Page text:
He described both the house and his flat, the amenities of each, and that the house would likely require some refurbishment before moving in. “I suppose it only right that Mrs. Beaumont would want the house to be to her taste. Now, you must tell me more about Kellynch. Has it been in your family long?”

They spent the remainder of the visit talking of their homes and preferences. Both thought this a good way to come to a better understanding. Both approved even more of the other when the process was done. As he prepared to leave, Lady Stevenson asked, “Shall we see you at Almack’s?”

“Yes, I shall be able to attend tonight. I will be pleased if Miss Elliot will grant me a dance after I arrive.”

Mary smiled. “She should be able to do that, sir.”

When they arrived at Almack’s, Mary Elliot found Anne de Bourgh arriving at the same time escorted by her cousin, Major Fitzwilliam. They entered to discover Leticia Lovedean talking with Mary Bennet. The four young ladies greeted one another while Anne introduced her cousin as the chaperones retired to one side to watch the proceedings. All were introduced to acceptable young men and found themselves dancing almost immediately. Anne was pleased that she now had the stamina to dance the entire evening. Mary Bennet found herself enjoying the dance but knowing that she would enjoy it even more when Mr. Musgrove was available. Major Fitzwilliam did not dance that evening as he required support from a cane due to an injury received during the autumn campaign.

When Beaumont arrived, he was forced to wait to claim his promised dance with Mary Elliot. However, at that moment, Anne was free, so he asked her to dance, and she accepted. “Are you enjoying London, Miss de Bourgh?”

“Oh, yes, it is very nice to be here. I had never expected to be presented, so having a season is quite a nice opportunity. There is always so much going on and always something to see. That is very different from my life these past few years.”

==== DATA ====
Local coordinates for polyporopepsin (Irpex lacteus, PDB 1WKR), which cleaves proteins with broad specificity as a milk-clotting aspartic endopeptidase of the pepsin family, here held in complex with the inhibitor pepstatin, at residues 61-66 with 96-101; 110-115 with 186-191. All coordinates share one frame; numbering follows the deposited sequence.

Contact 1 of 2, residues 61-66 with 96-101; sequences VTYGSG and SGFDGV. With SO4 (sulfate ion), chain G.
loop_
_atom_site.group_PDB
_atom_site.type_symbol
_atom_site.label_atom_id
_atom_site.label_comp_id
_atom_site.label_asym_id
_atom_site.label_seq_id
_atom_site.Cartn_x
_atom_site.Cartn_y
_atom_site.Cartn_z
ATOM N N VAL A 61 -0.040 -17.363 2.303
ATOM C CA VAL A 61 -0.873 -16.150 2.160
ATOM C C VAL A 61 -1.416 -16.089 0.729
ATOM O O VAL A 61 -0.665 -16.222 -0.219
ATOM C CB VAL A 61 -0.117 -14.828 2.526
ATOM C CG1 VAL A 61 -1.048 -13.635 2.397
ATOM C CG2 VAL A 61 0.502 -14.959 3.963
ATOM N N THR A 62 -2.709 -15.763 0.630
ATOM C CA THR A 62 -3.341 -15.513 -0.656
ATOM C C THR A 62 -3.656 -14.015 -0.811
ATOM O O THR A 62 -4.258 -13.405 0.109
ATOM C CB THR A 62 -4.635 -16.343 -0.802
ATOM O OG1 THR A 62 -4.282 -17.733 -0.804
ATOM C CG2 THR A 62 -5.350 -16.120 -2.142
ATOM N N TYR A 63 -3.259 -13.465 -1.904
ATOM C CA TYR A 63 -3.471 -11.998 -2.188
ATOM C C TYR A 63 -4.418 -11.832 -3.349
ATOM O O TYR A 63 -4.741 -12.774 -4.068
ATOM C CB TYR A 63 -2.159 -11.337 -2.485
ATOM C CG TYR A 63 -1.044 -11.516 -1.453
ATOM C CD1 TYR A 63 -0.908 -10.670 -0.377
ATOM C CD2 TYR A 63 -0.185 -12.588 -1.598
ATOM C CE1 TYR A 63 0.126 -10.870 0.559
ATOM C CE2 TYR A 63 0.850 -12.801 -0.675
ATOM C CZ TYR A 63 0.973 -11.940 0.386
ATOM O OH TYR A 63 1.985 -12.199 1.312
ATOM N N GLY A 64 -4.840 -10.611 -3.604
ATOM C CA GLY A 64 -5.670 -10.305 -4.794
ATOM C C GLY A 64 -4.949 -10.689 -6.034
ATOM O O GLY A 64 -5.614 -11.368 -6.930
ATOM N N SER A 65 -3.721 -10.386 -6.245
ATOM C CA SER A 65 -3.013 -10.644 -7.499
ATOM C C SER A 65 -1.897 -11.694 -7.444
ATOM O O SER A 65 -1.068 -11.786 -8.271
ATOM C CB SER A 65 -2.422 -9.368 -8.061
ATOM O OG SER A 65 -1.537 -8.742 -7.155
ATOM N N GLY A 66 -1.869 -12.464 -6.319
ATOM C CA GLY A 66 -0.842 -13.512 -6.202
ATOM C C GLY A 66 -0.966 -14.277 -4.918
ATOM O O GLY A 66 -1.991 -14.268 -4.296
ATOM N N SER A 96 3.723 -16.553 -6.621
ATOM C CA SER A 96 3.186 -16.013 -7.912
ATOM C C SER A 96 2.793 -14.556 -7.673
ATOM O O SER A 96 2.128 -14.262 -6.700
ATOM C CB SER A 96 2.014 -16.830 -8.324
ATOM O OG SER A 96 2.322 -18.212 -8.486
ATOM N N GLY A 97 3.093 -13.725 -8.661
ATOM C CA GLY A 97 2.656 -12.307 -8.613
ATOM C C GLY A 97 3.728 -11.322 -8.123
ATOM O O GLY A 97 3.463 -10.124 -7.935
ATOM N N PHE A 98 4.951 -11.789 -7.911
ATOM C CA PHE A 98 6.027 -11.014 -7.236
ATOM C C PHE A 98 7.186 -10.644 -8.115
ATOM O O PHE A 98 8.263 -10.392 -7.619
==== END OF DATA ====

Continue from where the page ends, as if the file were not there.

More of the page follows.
“It is certainly true that London presents lots of exciting opportunities. There are many people to meet and see here at Almack’s.”

“Yes, it is quite a crush.”

Mary finally had her dance with Beaumont. “Do you think your father will grant permission?”

“All he cares about is family name and rank so I am certain he will. Grandmother is more particular as is Uncle Gardiner. I think their approval more important.”

“Good. I enjoy working with Mr. Gardiner, so it is good to know I have his approval.”

“He must approve everyone that they invite to meet the young women in the family. Those that do not pass muster are gently discouraged from pursuing an acquaintance, and we are warned to avoid them. Happily, there have been only a few of those.”

Anne found she truly enjoyed one of the young men introduced to her that evening at Almack’s, a Mr. Hatton. It had been surprisingly easy to talk with him, and he requested a second dance that evening. She never expected such a thing to happen.

Lady Hatton sought out Lady Fitzwilliam during the second dance. “Constance, would you object if William and I were to drop by during calling hours tomorrow?”

Lady Fitzwilliam smiled, “Augusta, it appears that it would to be an excellent idea. What is William up to these days?”

“Not much. He helps out his father and brother but really, what does a second son do? He is not a huge intellectual. He enjoys helping out about the estate but once his brother marries, he will need to find something else to do.”

“He was not interested in law or the church?”

“No, he does not like the intellectual side of life either. He does still read, but never liked studying. Of course, he enjoys the social side of life with the shooting, fishing, racing, hunting, and house parties, but it is getting time for him to settle down.”

“We will look forward to seeing you tomorrow.”

As they rode home that evening, Lady Fitzwilliam remarked, “Lady Hatton indicated that she would be paying a visit tomorrow and likely would bring Mr. Hatton along with her. Would that please you?”

Lord Fitzwilliam looked interested as he had not heard the conversation between the two. Anne considered a moment, and then replied, “Yes, I believe it would. He was very easy to talk to, and I enjoyed his dances.”

Lady Fitzwilliam said, “She said he spends considerable time helping his father and brother on the estate. That might be a topic of conversation for the two of you.”

“Thank you. I will keep that in mind.”

Major Fitzwilliam joked, “Perhaps I should stay as well and look as fierce and protective as possible.”

Anne smiled. Lady Fitzwilliam laughed saying, “You well know that would not scare William Hatton. He has known you almost his entire life.”